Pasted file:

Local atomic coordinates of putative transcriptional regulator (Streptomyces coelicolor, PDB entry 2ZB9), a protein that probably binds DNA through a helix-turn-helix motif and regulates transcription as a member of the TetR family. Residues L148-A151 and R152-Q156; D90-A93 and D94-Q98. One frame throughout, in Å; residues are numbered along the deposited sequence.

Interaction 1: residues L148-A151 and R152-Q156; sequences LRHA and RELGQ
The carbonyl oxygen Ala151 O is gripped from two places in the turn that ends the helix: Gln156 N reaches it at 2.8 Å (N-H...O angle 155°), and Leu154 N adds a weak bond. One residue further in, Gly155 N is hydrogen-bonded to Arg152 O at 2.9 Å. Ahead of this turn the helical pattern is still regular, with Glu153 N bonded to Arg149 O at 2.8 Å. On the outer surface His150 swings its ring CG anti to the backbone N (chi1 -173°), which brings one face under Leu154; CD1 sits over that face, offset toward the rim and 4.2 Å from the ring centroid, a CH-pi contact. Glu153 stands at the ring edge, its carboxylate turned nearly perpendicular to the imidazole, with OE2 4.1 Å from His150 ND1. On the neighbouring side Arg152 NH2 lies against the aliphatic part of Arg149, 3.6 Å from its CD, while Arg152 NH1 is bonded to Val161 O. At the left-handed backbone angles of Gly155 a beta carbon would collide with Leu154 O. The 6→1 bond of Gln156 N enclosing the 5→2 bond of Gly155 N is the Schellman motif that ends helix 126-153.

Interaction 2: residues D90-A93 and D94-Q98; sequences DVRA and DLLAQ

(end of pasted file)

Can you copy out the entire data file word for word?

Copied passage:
Local atomic coordinates of putative transcriptional regulator (Streptomyces coelicolor, PDB entry 2ZB9), a protein that probably binds DNA through a helix-turn-helix motif and regulates transcription as a member of the TetR family. Residues L148-A151 and R152-Q156; D90-A93 and D94-Q98. One frame throughout, in Å; residues are numbered along the deposited sequence.

Interaction 1: residues L148-A151 and R152-Q156; sequences LRHA and RELGQ
The carbonyl oxygen Ala151 O is gripped from two places in the turn that ends the helix: Gln156 N reaches it at 2.8 Å (N-H...O angle 155°), and Leu154 N adds a weak bond. One residue further in, Gly155 N is hydrogen-bonded to Arg152 O at 2.9 Å. Ahead of this turn the helical pattern is still regular, with Glu153 N bonded to Arg149 O at 2.8 Å. On the outer surface His150 swings its ring CG anti to the backbone N (chi1 -173°), which brings one face under Leu154; CD1 sits over that face, offset toward the rim and 4.2 Å from the ring centroid, a CH-pi contact. Glu153 stands at the ring edge, its carboxylate turned nearly perpendicular to the imidazole, with OE2 4.1 Å from His150 ND1. On the neighbouring side Arg152 NH2 lies against the aliphatic part of Arg149, 3.6 Å from its CD, while Arg152 NH1 is bonded to Val161 O. At the left-handed backbone angles of Gly155 a beta carbon would collide with Leu154 O. The 6→1 bond of Gln156 N enclosing the 5→2 bond of Gly155 N is the Schellman motif that ends helix 126-153.

Interaction 2: residues D90-A93 and D94-Q98; sequences DVRA and DLLAQ